U2 back to Albany with 'heart-on-its-sleeve rock 'n' roll anthems exploring spiritual themes' writes Greg Haymes of TimesUnion.Com.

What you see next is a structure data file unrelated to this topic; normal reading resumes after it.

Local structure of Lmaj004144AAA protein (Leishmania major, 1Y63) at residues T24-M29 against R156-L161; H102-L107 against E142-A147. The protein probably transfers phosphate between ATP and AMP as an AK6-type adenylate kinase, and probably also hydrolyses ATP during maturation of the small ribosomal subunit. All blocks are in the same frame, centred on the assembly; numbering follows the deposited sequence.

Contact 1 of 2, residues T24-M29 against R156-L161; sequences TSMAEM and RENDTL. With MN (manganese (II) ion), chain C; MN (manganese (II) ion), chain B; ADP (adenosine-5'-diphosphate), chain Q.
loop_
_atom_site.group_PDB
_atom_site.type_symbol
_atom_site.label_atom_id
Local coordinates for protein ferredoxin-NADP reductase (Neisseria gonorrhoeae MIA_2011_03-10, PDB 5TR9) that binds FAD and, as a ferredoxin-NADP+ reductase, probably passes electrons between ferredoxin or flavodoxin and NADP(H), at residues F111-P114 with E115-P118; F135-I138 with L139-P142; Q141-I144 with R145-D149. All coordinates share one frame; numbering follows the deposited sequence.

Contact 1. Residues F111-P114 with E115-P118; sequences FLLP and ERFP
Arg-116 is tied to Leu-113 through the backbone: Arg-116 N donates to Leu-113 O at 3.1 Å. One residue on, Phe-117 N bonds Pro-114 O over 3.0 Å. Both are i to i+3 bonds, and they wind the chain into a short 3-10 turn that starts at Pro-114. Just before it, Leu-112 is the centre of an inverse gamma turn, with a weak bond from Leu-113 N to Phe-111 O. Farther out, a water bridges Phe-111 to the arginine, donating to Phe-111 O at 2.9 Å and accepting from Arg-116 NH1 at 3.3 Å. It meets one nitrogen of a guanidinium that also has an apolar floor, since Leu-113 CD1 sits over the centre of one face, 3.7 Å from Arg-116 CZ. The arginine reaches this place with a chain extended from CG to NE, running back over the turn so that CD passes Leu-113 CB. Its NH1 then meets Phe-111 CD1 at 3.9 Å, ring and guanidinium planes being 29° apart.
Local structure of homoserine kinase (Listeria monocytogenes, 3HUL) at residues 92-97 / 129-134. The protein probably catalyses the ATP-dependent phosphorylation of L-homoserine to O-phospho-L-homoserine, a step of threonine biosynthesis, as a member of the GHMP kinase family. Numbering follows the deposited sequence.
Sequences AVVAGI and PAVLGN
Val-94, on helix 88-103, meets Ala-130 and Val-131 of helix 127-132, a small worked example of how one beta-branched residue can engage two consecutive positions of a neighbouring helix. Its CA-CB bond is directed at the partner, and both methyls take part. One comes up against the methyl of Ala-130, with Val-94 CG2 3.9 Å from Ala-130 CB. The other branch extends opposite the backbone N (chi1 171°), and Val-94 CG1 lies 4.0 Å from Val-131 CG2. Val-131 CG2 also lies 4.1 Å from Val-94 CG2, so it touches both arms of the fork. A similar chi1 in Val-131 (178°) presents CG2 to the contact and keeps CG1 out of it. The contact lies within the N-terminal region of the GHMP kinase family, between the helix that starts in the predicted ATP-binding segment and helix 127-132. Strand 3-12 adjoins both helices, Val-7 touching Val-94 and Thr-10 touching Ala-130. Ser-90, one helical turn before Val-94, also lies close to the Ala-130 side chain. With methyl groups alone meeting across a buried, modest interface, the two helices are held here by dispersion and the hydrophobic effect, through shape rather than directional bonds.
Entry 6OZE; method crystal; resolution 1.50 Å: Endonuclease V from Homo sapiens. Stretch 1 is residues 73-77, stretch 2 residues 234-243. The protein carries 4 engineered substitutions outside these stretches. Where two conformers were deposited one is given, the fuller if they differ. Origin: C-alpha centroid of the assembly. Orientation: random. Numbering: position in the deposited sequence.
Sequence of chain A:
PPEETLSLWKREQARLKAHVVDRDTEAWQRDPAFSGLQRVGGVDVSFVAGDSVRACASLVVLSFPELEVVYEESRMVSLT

When U2 last strafed the Capital Region with shows at Knickerbocker Arena and the Saratoga Equine Sports Center nine years ago, they were in the midst of their Zoo TV tour with vocalist Bono portraying the Ironic Pop Star, a role he managed to play only semi-convincingly. On Saturday night, Bono and the boys returned to the Pepsi Arena (formerly the Knickerbocker), sounding more like the open-hearted rock evangelists that made three stops at the long-defunct Albany nightclub J.B. Scott's during their first American tour two decades ago. "I still have my T-shirt that says 'J.B. Scott's,' '' Bono proudly told the sold-out crowd on Saturday. While some may say the band's return to form is mere nostalgia, perhaps U2 is simply acknowledging its strong suit - heart-on-its-sleeve rock 'n' roll anthems exploring spiritual themes. They kicked off the two-hour show with "Elevation'' and the joyous, life-affirming "Beautiful Day.'' Playing on a stage inside a huge red, heart-shaped runway that stretched halfway into the arena floor, Bono and his mates - guitarist The Edge, bassist Adam Clayton and drummer Larry Mullins - served up new songs, highlighted by the soaring "Kite'' and the gospelesque "Stuck in a Moment You Can't Get Out Of.'' Of the old favorites, the back-to-back blast of "I Will Follow'' and "Sunday, Bloody Sunday'' was an undeniable highlight. So, too, was the final pairing of the set, the cathartic "Where the Streets Have No Name'' and the galvanizing "Pride (In the Name of Love).'' Along the way, Bono dipped into the grab-bag of rock history, splashing bits of songs by Bob Marley, Buddy Holly and Van Morrison into the mix. But most touching was an impromptu a cappella rendition of the Beatles' "In My Life.' Bono was more than a bit under the weather, but he didn't flag. During "Until the End of the World,'' he and The Edge engaged in a mock bullfight, with Bono eventually collapsing on the runway and kicking the strings of his bandmate's guitar in a barrage of feedback.